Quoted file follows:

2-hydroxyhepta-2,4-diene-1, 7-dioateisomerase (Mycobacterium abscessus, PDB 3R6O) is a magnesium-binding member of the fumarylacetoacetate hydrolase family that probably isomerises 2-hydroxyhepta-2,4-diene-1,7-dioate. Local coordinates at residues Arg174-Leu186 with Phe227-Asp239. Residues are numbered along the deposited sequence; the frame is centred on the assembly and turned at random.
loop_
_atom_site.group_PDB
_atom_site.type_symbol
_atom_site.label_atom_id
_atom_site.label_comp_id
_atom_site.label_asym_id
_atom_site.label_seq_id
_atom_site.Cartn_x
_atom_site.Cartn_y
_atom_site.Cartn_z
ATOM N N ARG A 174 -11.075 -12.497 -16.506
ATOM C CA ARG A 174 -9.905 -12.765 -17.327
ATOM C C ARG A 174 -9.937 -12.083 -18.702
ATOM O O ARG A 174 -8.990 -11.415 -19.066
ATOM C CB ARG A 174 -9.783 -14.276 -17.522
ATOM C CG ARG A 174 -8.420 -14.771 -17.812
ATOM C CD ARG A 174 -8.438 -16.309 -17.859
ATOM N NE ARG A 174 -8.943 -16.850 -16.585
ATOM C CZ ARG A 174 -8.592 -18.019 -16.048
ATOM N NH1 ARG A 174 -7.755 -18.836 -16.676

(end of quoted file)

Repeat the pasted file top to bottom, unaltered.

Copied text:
2-hydroxyhepta-2,4-diene-1, 7-dioateisomerase (Mycobacterium abscessus, PDB 3R6O) is a magnesium-binding member of the fumarylacetoacetate hydrolase family that probably isomerises 2-hydroxyhepta-2,4-diene-1,7-dioate. Local coordinates at residues Arg174-Leu186 with Phe227-Asp239. Residues are numbered along the deposited sequence; the frame is centred on the assembly and turned at random.
loop_
_atom_site.group_PDB
_atom_site.type_symbol
_atom_site.label_atom_id
_atom_site.label_comp_id
_atom_site.label_asym_id
_atom_site.label_seq_id
_atom_site.Cartn_x
_atom_site.Cartn_y
_atom_site.Cartn_z
ATOM N N ARG A 174 -11.075 -12.497 -16.506
ATOM C CA ARG A 174 -9.905 -12.765 -17.327
ATOM C C ARG A 174 -9.937 -12.083 -18.702
ATOM O O ARG A 174 -8.990 -11.415 -19.066
ATOM C CB ARG A 174 -9.783 -14.276 -17.522
ATOM C CG ARG A 174 -8.420 -14.771 -17.812
ATOM C CD ARG A 174 -8.438 -16.309 -17.859
ATOM N NE ARG A 174 -8.943 -16.850 -16.585
ATOM C CZ ARG A 174 -8.592 -18.019 -16.048
ATOM N NH1 ARG A 174 -7.755 -18.836 -16.676